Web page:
Five known members of Philly’s technology community discussed the impact of Wireless Philadelphia, the city’s digital divide and its application for federal broadband stimulus dollars Tuesday evening.
Local technology leaders and policymakers agree that lessons learned from the failed initiative put the city in a unique spot to advance its technology foundations, and they are hopeful that the city is awarded federal grants for the Digital Philadelphia Broadband Initiative.
Read about the history of Wireless Philadelphia.
More than 75 business leaders, policymakers, academics and activists filed into the Connelly Auditorium at the University of the Arts’ Terra Hall to hear the panel discuss broadband policy in the city.
“There’s really no other municipal network that has quite the resonant experience, not only in the tech side of networks but of its downfalls,” said Derek Pew, CEO of Network Acquisition which now owns the Wireless Philadelphia assets.
“Something can happen. We’re in a unique place, where a large asset, history, experience and desire have come together.”
Wilco Electronic Systems: $31 million
Philadelphia Housing Authority: $2.4 million
Enterprise Center Community Development Corporation: $1.5 million
Philadelphia Prison Society: $1.2 million
Delaware County Library System: $300,000
Mt. Airy Community Services Corporation: $96,800
Source: NTIA Applications
In August, the City of Philadelphia submitted applications requesting $35 million of the $4.6 billion available from federal broadband stimulus grants for middle mile infrastructure, broadband adoption and computer centers, Technically Philly reported Tuesday afternoon.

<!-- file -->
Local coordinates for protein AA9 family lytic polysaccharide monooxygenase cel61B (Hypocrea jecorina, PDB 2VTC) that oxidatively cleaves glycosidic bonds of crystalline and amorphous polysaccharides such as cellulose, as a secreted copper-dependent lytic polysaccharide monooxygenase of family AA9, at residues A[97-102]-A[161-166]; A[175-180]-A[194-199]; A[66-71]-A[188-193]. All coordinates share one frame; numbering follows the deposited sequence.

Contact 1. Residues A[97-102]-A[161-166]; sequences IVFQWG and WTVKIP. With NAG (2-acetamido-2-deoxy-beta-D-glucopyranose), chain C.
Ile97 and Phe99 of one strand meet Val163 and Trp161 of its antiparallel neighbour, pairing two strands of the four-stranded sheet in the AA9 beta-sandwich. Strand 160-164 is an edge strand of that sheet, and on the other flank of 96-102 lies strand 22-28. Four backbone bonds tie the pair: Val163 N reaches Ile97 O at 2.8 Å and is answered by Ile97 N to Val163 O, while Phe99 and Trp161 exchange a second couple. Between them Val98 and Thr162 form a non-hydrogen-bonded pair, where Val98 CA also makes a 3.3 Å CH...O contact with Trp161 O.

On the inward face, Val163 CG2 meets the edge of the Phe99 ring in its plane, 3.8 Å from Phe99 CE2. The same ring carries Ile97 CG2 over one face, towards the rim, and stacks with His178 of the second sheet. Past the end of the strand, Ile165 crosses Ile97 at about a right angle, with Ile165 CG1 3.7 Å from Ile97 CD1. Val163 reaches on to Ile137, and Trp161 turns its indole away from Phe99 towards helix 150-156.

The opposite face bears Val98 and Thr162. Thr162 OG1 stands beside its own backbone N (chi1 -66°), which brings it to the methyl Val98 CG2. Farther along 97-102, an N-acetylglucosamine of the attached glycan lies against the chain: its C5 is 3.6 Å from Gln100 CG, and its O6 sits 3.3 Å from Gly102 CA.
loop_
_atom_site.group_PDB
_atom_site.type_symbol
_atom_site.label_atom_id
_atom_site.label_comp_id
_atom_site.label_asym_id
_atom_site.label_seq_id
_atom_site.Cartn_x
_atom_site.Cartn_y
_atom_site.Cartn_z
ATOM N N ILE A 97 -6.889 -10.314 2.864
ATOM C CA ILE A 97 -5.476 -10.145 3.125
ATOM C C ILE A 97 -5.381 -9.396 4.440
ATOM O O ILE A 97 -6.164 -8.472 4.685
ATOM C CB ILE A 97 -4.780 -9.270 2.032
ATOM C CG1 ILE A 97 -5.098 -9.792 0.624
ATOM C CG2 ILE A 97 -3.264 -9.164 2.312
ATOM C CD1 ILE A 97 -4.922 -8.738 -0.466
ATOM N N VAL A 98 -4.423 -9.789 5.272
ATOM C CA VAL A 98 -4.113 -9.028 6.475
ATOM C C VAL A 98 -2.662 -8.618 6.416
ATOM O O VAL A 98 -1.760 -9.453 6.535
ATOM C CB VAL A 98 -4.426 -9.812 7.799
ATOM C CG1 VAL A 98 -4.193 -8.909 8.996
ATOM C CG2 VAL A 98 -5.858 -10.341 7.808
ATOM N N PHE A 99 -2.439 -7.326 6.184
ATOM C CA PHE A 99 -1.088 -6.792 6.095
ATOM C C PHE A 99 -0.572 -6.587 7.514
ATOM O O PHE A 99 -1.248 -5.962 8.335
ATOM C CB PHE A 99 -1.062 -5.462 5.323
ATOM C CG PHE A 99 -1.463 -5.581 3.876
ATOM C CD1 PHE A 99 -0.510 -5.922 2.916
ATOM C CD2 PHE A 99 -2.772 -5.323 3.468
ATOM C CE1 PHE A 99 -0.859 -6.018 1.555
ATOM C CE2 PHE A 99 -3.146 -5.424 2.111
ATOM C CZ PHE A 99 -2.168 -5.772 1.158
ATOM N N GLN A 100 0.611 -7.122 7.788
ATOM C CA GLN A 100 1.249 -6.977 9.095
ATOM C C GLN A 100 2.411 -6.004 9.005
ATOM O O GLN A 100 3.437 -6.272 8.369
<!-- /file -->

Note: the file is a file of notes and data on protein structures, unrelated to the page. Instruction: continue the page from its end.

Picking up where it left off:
Though finalists are not likely to be announced until November, City Chief Technology Officer Allan Frank detailed the application review process and offered hope for audience members.
“If I was a betting man, I think we’d have a heck of a shot,” Frank said.
Because the National Telecommunications and Information Administration received an influx of applications – 2,200 requesting $28 billion – officials in each state will make recommendations to federal agencies.
Frank said he’s talked at length with a representative responsible for the Pennsylvania state decision, who will choose about a dozen projects to champion, he says.
Panel member Doug Faith, COO of Conshohocken-based s2s Communications, told the audience that although he was a reviewer for the federal broadband stimulus money, he could offer little detail on the process.
Much of the conversation Tuesday evening centered around Wireless Philadelphia and the obstacles facing Philadelphia’s digital divide.
“We blew it big time,” Councilman Bill Green, vice chair of the Technology Committee said of the chance for the city to purchase Wireless Philadelphia assets from Earthlink in 2008. “The City of Philadelphia should have bought this network. We could have done it but decided not to for policy reasons.”
The panel was rarely tense, except on a few occasions when activism butted heads with politics.
“As we move online, the problems the city and country face [around digital inclusion] will be inextricable from social problems,” Media Mobilizing Project’s Todd Wolfson said in opening statements.